Government and judges to be careful in criticism
Chief Justice Mogoeng Mogoeng believes one should be open to criticism because one may learn something from it.
But the country’s judiciary and executive powers have nonetheless agreed to be more circumspect about public statements criticising one another.
This after a day-long meeting between the executive and the judiciary on Thursday at the Union Buildings in Pretoria to clear the air concerning the relations between the two arms of state.
At a media briefing in the early evening‚ President Jacob Zuma and Mogoeng said the parties agreed that both had a duty to protect the Constitution and there should be respect for the rule of law.
The heads of court had mandated Mogoeng last month to request a meeting with Zuma to discuss the general gratuitous criticism of the judiciary by cabinet ministers and other politicians.
The request for the meeting followed recent criticism of the judiciary by African National Congress secretary-general Gwede Mantashe and SA Communist Party general secretary Blade Nzimande‚ while Police Minister Nathi Nhleko said “some elements of the judiciary meet with characters to produce certain judgments”.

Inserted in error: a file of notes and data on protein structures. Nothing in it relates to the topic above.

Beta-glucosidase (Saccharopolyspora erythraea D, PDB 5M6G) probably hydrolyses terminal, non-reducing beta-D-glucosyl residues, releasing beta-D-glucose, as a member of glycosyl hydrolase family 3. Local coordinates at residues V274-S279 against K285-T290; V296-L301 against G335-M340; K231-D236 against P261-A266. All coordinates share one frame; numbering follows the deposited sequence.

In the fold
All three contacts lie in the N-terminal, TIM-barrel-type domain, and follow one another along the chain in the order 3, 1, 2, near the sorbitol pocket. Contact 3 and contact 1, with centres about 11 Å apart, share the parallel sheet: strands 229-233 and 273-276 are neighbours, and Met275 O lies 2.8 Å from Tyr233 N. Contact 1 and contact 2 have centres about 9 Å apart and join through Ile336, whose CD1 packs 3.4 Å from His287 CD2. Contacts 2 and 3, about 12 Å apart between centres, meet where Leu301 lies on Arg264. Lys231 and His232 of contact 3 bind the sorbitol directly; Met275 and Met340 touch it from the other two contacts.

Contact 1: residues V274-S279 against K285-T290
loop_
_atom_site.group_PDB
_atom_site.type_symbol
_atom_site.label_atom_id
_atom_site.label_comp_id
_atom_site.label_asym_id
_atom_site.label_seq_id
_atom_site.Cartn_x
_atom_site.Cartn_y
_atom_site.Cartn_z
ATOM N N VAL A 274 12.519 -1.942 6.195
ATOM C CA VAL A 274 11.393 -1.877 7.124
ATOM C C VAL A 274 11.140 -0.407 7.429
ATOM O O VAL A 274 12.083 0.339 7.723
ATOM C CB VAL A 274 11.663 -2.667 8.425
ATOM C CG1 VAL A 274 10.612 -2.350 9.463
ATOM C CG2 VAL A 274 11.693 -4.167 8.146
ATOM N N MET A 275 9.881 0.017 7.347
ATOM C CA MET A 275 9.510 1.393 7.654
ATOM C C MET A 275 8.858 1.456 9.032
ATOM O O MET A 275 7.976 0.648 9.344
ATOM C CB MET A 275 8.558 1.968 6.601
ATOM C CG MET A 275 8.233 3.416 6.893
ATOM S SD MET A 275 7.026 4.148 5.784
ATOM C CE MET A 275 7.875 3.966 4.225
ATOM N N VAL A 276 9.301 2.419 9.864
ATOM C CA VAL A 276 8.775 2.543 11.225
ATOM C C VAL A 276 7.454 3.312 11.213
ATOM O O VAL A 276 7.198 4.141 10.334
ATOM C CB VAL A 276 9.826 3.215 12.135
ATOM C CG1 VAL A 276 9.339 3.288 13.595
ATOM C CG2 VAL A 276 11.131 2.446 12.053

In June‚ the government also disregarded a high court order that Sudanese President Omar al-Bashir be prevented from leaving South Africa after an African Union conference in Johannesburg‚ arrested and handed over to the International Criminal Court.
Zuma chaired Thursday’s eight-a-side meeting‚ which he described as “historic”.
Zuma said the parties reaffirmed their commitment to the independence of the judiciary‚ rule of law and separation of powers‚ all of which underscore the constitutional democracy.
He said they agreed to exercise care and caution regarding public statements criticising one another.
“Failure to do so will undermine the global status of the republic as a bastion of democracy‚ tolerance‚ human rights and the rule of law‚” Zuma said.
The parties also agreed that court orders should be respected and complied with.
“This meeting is the foundation of future engagements to discuss issues that might arise from time to time‚” Zuma said‚ adding that the meeting would enable the executive and judiciary to work together to serve the people of South Africa.
Mogoeng said the judiciary reaffirmed its collective commitment to executing its constitutional mandate only in a manner required of the judiciary by the Constitution and the law.
“We have come together as a result of statements critical of the judiciary. This is a positive step forward towards measures that might not have been taken in the past to zoom in on these attacks in the future‚” Mogoeng said.
The chief justice said the judiciary was doing what it was supposed to do.
“I would be worried if differences were of a minor nature. Our democracy is demonstrably healthy‚ hence these concerns.”
He said there is no constitutional crisis but a moment for introspection.
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